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HomeNEWSCash-strapped police paid R175 000 for KZN commissioner's hotel stay, Parliament hears

Cash-strapped police paid R175 000 for KZN commissioner’s hotel stay, Parliament hears

  • The police paid R175 000 for KZN police commissioner Nhlanhla Mkhwanazi’s “interim accommodation”.
  • His official residence needed “minor repairs” and security upgrades.
  • There was also a dispute about the property with an alleged fraudster.  

While KwaZulu-Natal police commissioner Nhlanhla Mkhwanazi testified that former defence minister Nosiviwe Mapisa-Nqakula and her team stayed in a luxury hotel during the July unrests, it turns out he too was staying in a hotel during this time.

The cash-strapped police coughed up R175 000 for Mkhwanazi to stay in a hotel between April and August while “minor repairs” were done to his official residence, which was also the subject of an “alleged” property dispute with a fraudster.

DA MP Ockert Terblanche asked Police Minister Bheki Cele in a written parliamentary question why “certain persons” stayed in a hotel while an official residence is reserved for them, on what date they were accommodated there and what it cost.

“The provincial commissioner of the South African Police Service in KwaZulu-Natal was making use of interim accommodation because the official reserved accommodation was not available at the time when he arrived in the province,” read Cele’s answer.

He said the official residence needed “minor repairs” and security upgrades. 

“These minor repairs were not regarded as an emergency and the normal procurement process had to be followed. Some suppliers had challenges in obtaining the material required to execute the task.”

However, according to Cele, the “major challenge” which prevented Mkhwanazi from taking residence of his state-sponsored abode was the “alleged dispute over ownership of the property and the change of ownership of the electricity account”.

“It was found that the residence was allegedly fraudulently sold to a third party and the victim of this fraud had tried to change the ownership of the property into his name. He was not successful; however, he had successfully changed the electricity account details into his name, at the municipal offices. 

Lieutenant-General Nhlanhla Mkhwanazi continued his testimony before the South African Human Rights commission hearing into the deadly July unrest.

The municipality refused to reverse the account before all outstanding payments were settled. A fraud case was opened at the Durban North police station.

Cele’s answer read:The provincial commissioner made use of interim accommodation, from 1 April 2021 to 31 August 2021.

“The total cost for the interim accommodation amounted to R175 000.00.

“The provincial commissioner has moved and is now occupying the official residence.”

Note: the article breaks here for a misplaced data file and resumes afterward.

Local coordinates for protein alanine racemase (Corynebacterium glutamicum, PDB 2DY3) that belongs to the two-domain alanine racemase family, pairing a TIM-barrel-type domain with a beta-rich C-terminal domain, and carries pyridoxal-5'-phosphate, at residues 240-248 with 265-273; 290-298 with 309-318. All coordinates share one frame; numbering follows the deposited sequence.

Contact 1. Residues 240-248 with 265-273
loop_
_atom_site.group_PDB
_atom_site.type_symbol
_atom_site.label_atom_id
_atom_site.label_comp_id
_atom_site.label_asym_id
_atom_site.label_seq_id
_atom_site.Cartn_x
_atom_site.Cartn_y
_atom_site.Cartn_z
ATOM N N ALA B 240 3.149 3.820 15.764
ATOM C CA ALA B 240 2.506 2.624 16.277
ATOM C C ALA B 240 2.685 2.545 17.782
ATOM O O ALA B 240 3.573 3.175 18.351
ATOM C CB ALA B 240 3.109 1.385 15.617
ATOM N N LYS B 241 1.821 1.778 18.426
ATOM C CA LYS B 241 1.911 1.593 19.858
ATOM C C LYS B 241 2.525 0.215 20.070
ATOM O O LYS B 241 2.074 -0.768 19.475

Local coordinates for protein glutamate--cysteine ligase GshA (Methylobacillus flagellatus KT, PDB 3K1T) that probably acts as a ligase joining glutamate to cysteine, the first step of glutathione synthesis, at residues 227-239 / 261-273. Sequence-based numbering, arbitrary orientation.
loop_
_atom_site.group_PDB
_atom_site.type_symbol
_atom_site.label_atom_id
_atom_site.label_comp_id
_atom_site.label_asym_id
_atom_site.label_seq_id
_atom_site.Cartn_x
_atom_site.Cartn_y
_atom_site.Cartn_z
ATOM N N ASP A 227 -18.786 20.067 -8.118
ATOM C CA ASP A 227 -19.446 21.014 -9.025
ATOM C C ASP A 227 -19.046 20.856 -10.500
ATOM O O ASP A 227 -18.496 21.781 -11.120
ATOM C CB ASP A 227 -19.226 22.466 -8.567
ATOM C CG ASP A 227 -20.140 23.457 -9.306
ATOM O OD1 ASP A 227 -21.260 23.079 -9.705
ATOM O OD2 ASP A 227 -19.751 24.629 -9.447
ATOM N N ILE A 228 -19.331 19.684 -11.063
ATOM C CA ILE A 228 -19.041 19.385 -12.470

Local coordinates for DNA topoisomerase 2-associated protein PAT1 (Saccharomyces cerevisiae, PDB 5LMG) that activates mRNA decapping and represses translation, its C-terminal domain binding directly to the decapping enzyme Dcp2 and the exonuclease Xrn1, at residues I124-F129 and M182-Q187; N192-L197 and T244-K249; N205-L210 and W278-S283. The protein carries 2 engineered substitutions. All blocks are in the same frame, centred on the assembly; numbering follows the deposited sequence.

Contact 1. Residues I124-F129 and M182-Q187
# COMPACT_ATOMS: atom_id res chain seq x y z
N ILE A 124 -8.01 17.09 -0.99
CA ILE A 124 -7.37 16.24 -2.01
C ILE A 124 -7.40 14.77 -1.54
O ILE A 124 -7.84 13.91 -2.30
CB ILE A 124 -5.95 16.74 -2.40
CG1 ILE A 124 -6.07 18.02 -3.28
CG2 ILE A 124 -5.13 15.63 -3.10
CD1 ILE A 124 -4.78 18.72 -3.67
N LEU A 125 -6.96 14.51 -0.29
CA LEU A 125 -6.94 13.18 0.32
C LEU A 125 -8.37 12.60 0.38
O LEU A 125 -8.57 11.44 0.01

Mkhwanazi and deputy provincial commissioner for visible policing Major-General Phumelele Makhoba on Tuesday testified before the SA Human Rights Commission (SAHRC) that Mapisa-Nqakula and SA National Defence Force generals were operating out of the luxury five-star Beverly Hills Hotel in Umhlanga, Durban, during the July unrest.  

The SAHRC is investigating the July unrest, which left more than 340 people dead and led to economic losses of R50 billion.

News24 reported earlier Mkhwanazi had been criticised at the SAHRC’s hearings, with several witnesses testifying the police were largely absent during the unrest.

Mapisa-Nqakula, who has since been elected National Assembly Speaker, told the commission the provincial police commissioner’s “immaturity” and “ego” led to the army being deprived of information during the July unrest.  

She said she found Mkhwanazi difficult to work with, but when Makhoba took over when he was on paternity leave, things began flowing more smoothly.

Mkhwanazi said Makhoba only started acting as provincial commissioner on 19 July when he went on leave, not 17 July.

When asked about Mapisa-Nqakula’s statements, he said: “This is a lie.”

The commission will allow Mapisa-Nqakula to respond to this.

While the police paid R175 000 for Mkhwanazi’s “interim accommodation”, its budget for the current financial year and the next three years has been cut.

The police’s overall budget for the 2021/22 financial year decreased by 3.2% from the previous year.

The budget for 2020/21 was R99.561 billion; for the current year, it is R96.355 billion. Most of the overall budget cut will be absorbed by the police’s biggest programme – visible policing.

The police have five programmes – administration, visible policing, detective services, crime intelligence, and protection and security services.

The budget for all these programmes, except for administration, has decreased.

Visible policing’s budget decreased by 7.2%, while administration’s budget increased by 4.8%.

In response to another question, by the EFF’s Henry Shembeni, Cele said: “The SAPS compensation budget has been significantly reduced over the Medium-Term Expenditure Framework, which resulted in the SAPS Fixed Establishment [headcount] being hugely reduced over this period.”




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